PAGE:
Uganda dumps Kenya in $4bn pipeline plan, opts for Tanga

Thursday March 3 2016

Uganda’s pipeline deal with Tanzania is standing in the way of a detailed feasibility study that will determine financing for the $4 billion Kenya-Uganda crude oil pipeline. FILE GRAPHIC | NATION MEDIA GROUP.

Kenya’s hopes of sharing the Sh400 billion crude oil pipeline with Uganda could hit a dead end as Uganda and Tanzania firm up plans to construct a pipeline through Tanga. FILE GRAPHIC | NATION MEDIA GROUP. 

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Kenya’s hopes of sharing a proposed Sh400 billion crude oil pipeline with Uganda could hit a dead end as Uganda and Tanzania firm up plans to construct a pipeline through Tanga.

A statement from Tanzania’s presidential press unit Tuesday stated that President John Magufuli met Uganda’s President Yoweri Museveni, and agreed that the pipeline will pass through Tanga.

“The two agreed to begin construction of the crude oil pipeline from Tanga to Uganda, for the benefit of the two countries and their East African counterparts,” said Tanzanian government spokesman Gerson Msigwa on Tuesday.

“The pipeline will have a length of 1,120 km and the project will create employment for over 15,000 people.”

Kenya and Uganda had agreed to construct the pipeline through the northern Lamu route in mid last year. France’s Total, an investor in Uganda’s pipeline, dismissed the option, quoting insecurity along the route.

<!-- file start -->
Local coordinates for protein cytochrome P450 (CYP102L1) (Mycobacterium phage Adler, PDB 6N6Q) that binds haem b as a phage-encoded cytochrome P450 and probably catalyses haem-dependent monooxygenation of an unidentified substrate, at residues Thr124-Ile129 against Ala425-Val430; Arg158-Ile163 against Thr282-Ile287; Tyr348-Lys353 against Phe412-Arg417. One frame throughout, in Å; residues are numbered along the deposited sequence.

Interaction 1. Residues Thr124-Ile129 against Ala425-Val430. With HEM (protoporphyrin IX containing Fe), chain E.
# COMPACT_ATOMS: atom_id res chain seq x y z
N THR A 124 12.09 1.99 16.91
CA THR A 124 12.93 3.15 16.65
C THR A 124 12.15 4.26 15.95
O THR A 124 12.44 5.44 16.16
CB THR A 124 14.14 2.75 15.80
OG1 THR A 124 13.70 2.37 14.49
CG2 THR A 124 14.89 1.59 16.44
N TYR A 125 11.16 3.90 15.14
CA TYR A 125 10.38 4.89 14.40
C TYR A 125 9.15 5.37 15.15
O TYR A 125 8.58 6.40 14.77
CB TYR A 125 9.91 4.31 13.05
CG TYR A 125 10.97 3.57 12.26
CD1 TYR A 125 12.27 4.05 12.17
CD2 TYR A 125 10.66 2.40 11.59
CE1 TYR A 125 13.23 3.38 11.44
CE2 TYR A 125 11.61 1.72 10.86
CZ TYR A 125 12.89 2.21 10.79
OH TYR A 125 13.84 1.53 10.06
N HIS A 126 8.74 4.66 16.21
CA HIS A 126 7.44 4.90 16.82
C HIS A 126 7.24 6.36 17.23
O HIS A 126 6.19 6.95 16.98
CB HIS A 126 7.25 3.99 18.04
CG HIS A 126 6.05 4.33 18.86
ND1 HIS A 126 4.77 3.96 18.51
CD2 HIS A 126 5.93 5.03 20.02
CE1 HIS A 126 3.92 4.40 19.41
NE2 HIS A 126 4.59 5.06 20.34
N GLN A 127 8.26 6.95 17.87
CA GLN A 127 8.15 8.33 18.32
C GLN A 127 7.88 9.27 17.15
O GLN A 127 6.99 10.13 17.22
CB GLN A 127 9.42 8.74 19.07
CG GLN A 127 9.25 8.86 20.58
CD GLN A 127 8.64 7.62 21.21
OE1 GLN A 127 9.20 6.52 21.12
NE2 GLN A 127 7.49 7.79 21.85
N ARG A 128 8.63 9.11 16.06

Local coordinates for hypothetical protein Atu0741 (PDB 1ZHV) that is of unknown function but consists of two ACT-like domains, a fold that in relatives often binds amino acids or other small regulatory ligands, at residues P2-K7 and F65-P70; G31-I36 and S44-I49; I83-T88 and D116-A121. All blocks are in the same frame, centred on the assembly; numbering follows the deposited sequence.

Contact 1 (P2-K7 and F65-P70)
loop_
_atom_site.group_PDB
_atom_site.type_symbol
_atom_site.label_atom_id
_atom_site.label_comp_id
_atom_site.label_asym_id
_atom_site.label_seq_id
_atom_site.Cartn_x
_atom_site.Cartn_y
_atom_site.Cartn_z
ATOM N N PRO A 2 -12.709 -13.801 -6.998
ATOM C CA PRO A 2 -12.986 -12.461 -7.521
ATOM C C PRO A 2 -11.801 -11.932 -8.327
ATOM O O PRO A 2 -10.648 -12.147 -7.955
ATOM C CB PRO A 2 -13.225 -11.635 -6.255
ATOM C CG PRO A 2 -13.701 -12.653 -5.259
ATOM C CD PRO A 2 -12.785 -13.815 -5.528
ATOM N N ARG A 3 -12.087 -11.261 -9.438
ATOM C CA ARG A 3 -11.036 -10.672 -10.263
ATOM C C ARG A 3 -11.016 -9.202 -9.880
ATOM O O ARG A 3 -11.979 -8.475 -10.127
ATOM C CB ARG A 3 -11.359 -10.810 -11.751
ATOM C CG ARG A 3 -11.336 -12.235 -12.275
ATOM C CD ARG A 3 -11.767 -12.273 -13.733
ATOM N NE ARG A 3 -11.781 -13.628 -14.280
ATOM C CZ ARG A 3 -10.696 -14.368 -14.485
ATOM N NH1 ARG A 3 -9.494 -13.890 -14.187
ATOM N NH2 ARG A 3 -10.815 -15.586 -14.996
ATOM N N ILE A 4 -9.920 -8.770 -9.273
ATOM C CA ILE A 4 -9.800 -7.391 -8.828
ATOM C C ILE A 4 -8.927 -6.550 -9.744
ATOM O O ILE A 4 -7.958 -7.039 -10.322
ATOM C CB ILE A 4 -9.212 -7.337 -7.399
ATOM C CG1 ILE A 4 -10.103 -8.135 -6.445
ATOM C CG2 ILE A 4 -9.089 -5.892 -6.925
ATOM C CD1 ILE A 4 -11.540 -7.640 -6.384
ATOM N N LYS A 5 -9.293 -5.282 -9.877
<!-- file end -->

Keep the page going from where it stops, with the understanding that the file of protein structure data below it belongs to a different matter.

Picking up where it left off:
A study by Toyota Tsusho shows that the Kenya–Uganda northern route for the heated crude oil to Lamu port would be cheaper for both countries.

Total has been on the forefront of entities pushing the Tanga route. A memorandum of understanding binding Tanzania with Uganda and initiating a study on the route was signed last year.


The two countries had remained tight-lipped about the pipeline proposal. However, a senior official at the ministry of energy and mineral development in Uganda said Total CEO Patrick Pouyanne had visited President Museveni to try to convince him that the Tanga route is better.

“During the visit, Total insisted that it will produce Uganda’s oil despite falling crude oil prices, but through the port of Tanga,” said the official, who could not be quoted because of the sensitivity of the matter.

Acting on Uganda’s stance on the pipeline, President Uhuru Kenyatta set up a special task force to explore ways of exporting oil by rail and tracks. The task force has till September to begin oil production, a move that investors have termed impossible.

President Kenyatta is treating the rail and road transport plan to export oil as a short-term measure awaiting the final solution that could see the crude oil pipeline built.

Investors in Kenya and Uganda oil could, however, have the final say on the pipeline route. China's CNOOC and Britain's Tullow Oil and France’s Total have invested in Uganda’s oil. Tullow is also working in Kenya.